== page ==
Mexico’s space agency only began operations in 2011, but Mexicans have been researching space applications for much longer, including roots in astronomy that stretch back centuries and decades-old telecommunications initiatives. The newly formed Mexican Space Agency (AEM) seeks to leverage these roots while providing policy support for projects to benefit the institution and engage in collaboration with space agencies and researchers around the world.
One such researcher is Professor Gabriel Luna‐Sandoval from Centro de Estudios Superiores del Estado de Sonora (CESUES) and Instituto Politécnico Nacional (IPN). Luna-Sandoval is researching the efficiency of urine in fuel cells for hydrogen and oxygen production that can be used in aboard a crewed spacecraft.
The new Urine Fuel Cell or Celda de Combustible de Orina (CCO) is intended to transform the astronauts’ urine into hydrogen and oxygen, vital elements in a space mission. The hydrogen can be used as fuel in the main or auxiliary system in case of a contingency, while oxygen can be used for the life support system. Both gases can be stored as a reserve, enabling mission extension by providing additional fuel and oxygen supply. Also filtered urine would supply water.
If this technology had been used as a spacesuit component on the Apollo 13 space mission, the crew would have been assured breathable oxygen produced from their own urine despite the failure of the main oxygen tank.
Although NASA has used hydrogen fuel cells to generate electricity, they have never used cells for the application proposed in this research. The hydrogen produced by the CCO has been used and successfully tested to feed a combustion engine, proving that urine can be used as a gasoline replacement. CCO is currently being tested for durability under radiation exposure in preparation for its possible use in space as an emergency system. In the future, CCO may be used to feed the main oxygen and hydrogen system supply, providing continuous supply of two gases necessary for a successful mission.
CCO separates hydrogen and oxygen from water and urea molecules contained in the urine through an electrolysis process, thereby obtaining greater amount of H2 and O2 than when using only water. Urine incorporates four hydrogen atoms per molecule, and they are less tightly bound than the hydrogen atoms in water molecules. Recent test results at Ohio University showed that a low voltage applied across the cell breaks down the molecule: while water requires 1.23V to be split, urine only needs 0.37V. The hydrogen released is exceptionally clean, non-toxic, and carbon-free, ready to be used as renewable energy. Recently, Luna-Sandoval found in CCO tests that if urine is passed through a specially designed filter that controls ammonia, the voltage required to break down the molecule drops to 0.365V. Research suggests that urine is a liquid with a very high potential energy, higher than gasoline, butane, and natural gases. Hydrogen from CCO has in fact 120,011 kJ/kg of caloric power, while gasoline, butane and natural gases have a caloric power below 46,000 kJ/kg.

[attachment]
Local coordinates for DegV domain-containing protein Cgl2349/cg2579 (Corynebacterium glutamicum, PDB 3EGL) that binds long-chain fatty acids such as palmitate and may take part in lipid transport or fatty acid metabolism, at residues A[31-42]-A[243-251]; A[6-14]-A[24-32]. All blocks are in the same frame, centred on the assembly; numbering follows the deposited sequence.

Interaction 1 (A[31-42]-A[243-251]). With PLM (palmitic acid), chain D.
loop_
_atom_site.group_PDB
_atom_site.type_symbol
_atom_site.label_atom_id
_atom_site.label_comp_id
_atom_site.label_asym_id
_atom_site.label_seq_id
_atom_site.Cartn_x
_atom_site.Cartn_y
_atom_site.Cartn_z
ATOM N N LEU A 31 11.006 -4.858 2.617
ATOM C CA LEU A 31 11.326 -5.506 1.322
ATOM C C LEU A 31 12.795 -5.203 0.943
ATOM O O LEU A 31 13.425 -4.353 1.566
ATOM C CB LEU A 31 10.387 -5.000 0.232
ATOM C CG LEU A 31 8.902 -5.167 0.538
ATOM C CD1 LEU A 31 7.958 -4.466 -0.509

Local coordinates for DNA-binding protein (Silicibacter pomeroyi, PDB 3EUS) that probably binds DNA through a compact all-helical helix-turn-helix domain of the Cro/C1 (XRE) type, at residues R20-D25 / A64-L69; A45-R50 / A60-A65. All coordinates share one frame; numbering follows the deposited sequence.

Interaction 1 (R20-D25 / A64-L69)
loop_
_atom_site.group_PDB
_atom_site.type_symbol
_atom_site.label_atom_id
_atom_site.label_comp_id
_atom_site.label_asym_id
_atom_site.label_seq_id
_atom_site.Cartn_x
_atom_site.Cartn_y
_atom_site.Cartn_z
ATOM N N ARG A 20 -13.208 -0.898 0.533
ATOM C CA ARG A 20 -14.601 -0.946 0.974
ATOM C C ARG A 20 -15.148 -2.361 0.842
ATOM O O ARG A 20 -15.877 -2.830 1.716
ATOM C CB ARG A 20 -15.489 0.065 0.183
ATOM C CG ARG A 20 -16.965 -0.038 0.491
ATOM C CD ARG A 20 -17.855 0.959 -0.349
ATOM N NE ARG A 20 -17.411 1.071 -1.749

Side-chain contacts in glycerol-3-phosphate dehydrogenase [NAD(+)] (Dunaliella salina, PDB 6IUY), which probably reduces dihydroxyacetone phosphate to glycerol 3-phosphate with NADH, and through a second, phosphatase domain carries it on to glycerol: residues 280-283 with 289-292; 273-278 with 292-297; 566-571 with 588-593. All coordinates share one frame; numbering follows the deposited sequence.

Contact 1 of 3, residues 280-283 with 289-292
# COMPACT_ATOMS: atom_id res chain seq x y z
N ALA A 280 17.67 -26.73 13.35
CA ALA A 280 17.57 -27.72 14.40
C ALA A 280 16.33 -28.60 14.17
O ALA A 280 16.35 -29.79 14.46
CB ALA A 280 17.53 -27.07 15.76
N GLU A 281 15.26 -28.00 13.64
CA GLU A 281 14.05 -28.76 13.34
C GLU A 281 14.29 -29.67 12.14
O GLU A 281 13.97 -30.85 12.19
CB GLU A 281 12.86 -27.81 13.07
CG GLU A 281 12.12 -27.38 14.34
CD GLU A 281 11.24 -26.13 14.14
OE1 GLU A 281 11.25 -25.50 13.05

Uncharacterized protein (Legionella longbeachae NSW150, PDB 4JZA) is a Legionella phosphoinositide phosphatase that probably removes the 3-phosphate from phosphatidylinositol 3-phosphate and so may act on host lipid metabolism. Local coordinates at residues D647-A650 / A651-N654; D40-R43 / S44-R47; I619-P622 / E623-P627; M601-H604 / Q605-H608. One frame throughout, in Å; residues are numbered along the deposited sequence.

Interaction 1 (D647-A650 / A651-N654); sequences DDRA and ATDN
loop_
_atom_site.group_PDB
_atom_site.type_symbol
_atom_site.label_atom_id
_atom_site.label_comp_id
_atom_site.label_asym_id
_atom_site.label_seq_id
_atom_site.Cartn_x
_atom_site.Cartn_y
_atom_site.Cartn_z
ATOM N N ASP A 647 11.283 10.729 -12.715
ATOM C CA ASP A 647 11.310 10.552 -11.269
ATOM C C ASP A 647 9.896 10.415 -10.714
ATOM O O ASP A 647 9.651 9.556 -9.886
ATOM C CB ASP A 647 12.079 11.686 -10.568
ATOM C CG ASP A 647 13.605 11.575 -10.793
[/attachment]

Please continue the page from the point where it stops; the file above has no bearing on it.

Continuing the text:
The CCO was introduced to AEM in 2011, under the first developments of the RED de Ciencia y Tecnología Espacial (REDCyTE) by Consejo Nacional de Ciencia y Tecnología (CONACyT). REDCyTE is a fundamental part of AEM, connecting Mexican researchers with international partners, working together to strengthen international collaboration, create new technological developments and perform research projects in support of the Mexican space program. Luna‐Sandoval, who specialized in green energy research, has produced and patented a prototype of the CCO.